For example, suppose someone could get out some lessons from the dialogue between the prophets Moses and al-Khidr ('a), how they talked to one another, how severely Moses, great a prophet as he was, traveled in order to acquire the knowledge which he lacked, and he implored al-Khidr ('a) in the way stated in the noble āyah:
“May I follow you that you may teach me right knowledge of what you have been taught?”7
Then al-Khidr's reply, the excuses of Moses ('a), the greatness of the station of knowledge, and how a student should behave toward his tutor, in which there may be twenty disciplines. What connection all these have with exegesis, or exegesis according to opinion? Many advantages of the Qur'an are of this kind. Take, for example, someone, who, in respect of Islamic teachings, understands from Allah's saying: “All praise is for Allah, the Lord of the worlds” that all praise and extolments are exclusively Allah's.
He learns from it His Unity of Actions, and says that from the noble āyah he deduces that every perfection, beauty, might and majesty which are in the world and which the eye of the squint-eyed and the heart of the veiled ascribe to the beings are Allah's and no being has itself any share of them. Therefore, praise and extolment are solely Allah's, and nobody shares them with Him.
But has this anything to do with exegesis, be it according to opinion or not? There are so many other affairs from which many usages can be obtained, though having no connection with exegesis whatsoever.
Besides, to exegete according to opinion is still arguable, as probably it does not concern the āyahs about knowledge and the speculative sciences, which conform with the criteria of intellectual proofs, nor the ethical āyahs which have to do with intellect, since such exegeses coincide with the strong intellectual proofs or with explicit rational indications, such that if an exterior does not conform with them, they are to be turned away from that exterior.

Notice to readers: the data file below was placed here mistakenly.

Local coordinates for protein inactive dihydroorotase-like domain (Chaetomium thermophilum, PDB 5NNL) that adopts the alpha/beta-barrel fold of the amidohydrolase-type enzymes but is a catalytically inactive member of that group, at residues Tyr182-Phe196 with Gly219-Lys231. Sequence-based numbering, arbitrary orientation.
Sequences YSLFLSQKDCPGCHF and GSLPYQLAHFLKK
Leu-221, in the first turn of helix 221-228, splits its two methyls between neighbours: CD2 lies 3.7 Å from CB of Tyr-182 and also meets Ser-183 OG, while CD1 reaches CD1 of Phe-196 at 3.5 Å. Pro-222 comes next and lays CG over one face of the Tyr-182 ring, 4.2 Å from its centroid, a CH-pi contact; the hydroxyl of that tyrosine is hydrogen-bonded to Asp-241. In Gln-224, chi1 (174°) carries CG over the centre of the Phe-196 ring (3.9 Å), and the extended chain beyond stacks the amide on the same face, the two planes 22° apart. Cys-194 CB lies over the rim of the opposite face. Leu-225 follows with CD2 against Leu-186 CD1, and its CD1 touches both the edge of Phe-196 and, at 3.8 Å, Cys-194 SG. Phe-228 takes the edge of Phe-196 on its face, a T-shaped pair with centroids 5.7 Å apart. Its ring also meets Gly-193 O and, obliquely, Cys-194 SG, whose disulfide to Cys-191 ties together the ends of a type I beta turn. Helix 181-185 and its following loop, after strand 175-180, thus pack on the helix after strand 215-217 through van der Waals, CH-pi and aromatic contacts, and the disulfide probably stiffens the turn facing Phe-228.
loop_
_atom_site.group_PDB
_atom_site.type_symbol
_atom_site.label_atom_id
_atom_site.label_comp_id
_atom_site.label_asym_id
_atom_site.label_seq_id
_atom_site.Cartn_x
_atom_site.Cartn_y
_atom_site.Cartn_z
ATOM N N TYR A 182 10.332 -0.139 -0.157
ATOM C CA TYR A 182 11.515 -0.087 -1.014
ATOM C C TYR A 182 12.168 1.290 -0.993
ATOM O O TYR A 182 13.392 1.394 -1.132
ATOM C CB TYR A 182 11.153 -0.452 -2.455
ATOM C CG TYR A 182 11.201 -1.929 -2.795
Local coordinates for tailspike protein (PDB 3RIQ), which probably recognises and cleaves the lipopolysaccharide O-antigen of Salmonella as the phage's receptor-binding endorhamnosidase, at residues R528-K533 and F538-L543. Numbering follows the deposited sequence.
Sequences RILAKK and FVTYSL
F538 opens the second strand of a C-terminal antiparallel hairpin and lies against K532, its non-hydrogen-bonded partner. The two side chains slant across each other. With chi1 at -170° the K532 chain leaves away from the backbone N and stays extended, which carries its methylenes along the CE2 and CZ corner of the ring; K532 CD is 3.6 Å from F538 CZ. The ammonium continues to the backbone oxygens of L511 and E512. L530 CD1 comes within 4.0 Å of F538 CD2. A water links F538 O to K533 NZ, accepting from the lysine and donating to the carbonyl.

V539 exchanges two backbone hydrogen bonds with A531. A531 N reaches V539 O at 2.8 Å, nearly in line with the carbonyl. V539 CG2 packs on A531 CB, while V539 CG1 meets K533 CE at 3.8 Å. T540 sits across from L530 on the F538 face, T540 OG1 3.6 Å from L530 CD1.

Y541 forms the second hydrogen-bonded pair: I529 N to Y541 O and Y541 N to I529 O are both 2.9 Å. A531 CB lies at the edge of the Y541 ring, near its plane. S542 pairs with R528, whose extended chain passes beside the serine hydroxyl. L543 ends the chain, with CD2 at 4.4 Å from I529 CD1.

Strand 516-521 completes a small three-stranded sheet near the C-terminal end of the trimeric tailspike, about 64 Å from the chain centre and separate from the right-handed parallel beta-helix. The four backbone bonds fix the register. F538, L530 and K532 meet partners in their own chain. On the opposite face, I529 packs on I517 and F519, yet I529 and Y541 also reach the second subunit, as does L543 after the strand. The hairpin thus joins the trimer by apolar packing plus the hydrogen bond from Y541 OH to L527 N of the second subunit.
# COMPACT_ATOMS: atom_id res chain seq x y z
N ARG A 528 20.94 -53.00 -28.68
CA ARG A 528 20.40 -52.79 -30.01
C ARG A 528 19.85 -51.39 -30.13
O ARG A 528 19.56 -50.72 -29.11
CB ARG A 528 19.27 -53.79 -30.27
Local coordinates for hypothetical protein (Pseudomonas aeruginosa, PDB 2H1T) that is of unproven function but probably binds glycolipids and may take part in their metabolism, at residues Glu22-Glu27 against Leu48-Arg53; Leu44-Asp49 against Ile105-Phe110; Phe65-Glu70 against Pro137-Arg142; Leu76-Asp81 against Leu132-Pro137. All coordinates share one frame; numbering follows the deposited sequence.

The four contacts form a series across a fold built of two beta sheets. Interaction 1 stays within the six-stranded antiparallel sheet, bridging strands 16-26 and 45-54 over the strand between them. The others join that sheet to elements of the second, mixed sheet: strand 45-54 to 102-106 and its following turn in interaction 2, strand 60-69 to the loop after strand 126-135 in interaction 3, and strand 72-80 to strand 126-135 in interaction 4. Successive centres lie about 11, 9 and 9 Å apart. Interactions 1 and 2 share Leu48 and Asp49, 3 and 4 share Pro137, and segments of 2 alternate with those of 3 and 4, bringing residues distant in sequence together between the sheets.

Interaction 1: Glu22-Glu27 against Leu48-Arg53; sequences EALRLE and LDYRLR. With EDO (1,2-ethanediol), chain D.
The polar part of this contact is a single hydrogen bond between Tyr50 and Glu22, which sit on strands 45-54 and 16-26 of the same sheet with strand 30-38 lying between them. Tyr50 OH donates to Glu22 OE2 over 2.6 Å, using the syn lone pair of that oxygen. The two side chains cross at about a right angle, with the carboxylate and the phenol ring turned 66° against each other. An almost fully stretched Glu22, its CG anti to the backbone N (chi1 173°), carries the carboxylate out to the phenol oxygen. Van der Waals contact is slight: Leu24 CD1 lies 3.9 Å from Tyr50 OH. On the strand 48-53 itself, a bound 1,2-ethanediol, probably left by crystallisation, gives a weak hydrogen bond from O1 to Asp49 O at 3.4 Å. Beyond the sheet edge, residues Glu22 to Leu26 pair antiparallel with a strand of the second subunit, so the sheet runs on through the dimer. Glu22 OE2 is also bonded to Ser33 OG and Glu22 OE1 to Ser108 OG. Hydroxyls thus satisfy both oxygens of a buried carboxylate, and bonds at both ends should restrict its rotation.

For example, the noble āyahs:
“And your Lord comes, and the angels rank on rank,”8
“The Beneficent has settled on the Throne,”9
In which the conventional ['urf] understanding contradicts the proof, to refute the exterior and to explain them by proof is not explaining according to opinion, and can never be prohibited.
Therefore, it is possible, or believed, that exegesis according to opinion concerns the āyahs of precepts, of which the hand of opinion and intellect is short, and they must be devotionally and obediently taken from the treasurers of revelation and the descending places of the angels of Allah, as most of the noble hadīths in this respect defy the Sunni jurisprudents who wanted to comprehend Allah's religion by way of their own intellects and by comparisons.
Some noble narrative says: “Nothing is farther away from the intellects of men than the exegesis of the Qur'an.”10 Another noble narrative says: “Allah's religion cannot be conceived well by intellects.”11 Such narratives prove that by “Allah's religion” they mean devotional obedience to the religious precepts, or else, proving the Maker, tawhīd, Glorification, the Resurrection Day and Prophethood, or rather all sorts of knowledge are within the intellect's lawful right and field of specialty.
That which is in the expressions of some notable narrators who said that proving monotheism depends on traditional proof is strange, or, more aptly, it is one of the disasters from which we must take refuge with Allah. This speech does not need to be condemned and disgraced, but our complaint is to Allah.
Another veil that prevents understanding this heavenly Book and being benefited by its knowledge and admonitions is the veil of disobediences [ma'āsī] and the opacity caused by rebellion against the sanctity of the Lord of the worlds. By this veil the heart is prevented from understanding the truths.
It must be noted that just as there is a corresponding image for each of the good and bad deeds in the heavenly world, there is a similar one inside the soul, through which the innermost part of the soul gets either luminous and likewise the heart gets purified and luminous, in which case the soul becomes clear and polished like a mirror, prepared to receive the invisible manifestation and the appearance of the truths and knowledge, or the soul gets dark and devilish, in which case the heart becomes like a rusty and tarnished mirror, unable to reflect any divine knowledge and invisible truths.
A heart in such a condition will gradually fall under the authority of Satan, and Iblīs becomes the possessor of the kingdom of the spirit, and the hearing and seeing, and the other senses and powers, too, become at the disposal of that evil creature. The hearing becomes completely blocked against the divine teachings, and the eyes do not see the splendid divine signs and they become blind to Allah's truth, signs and āyahs.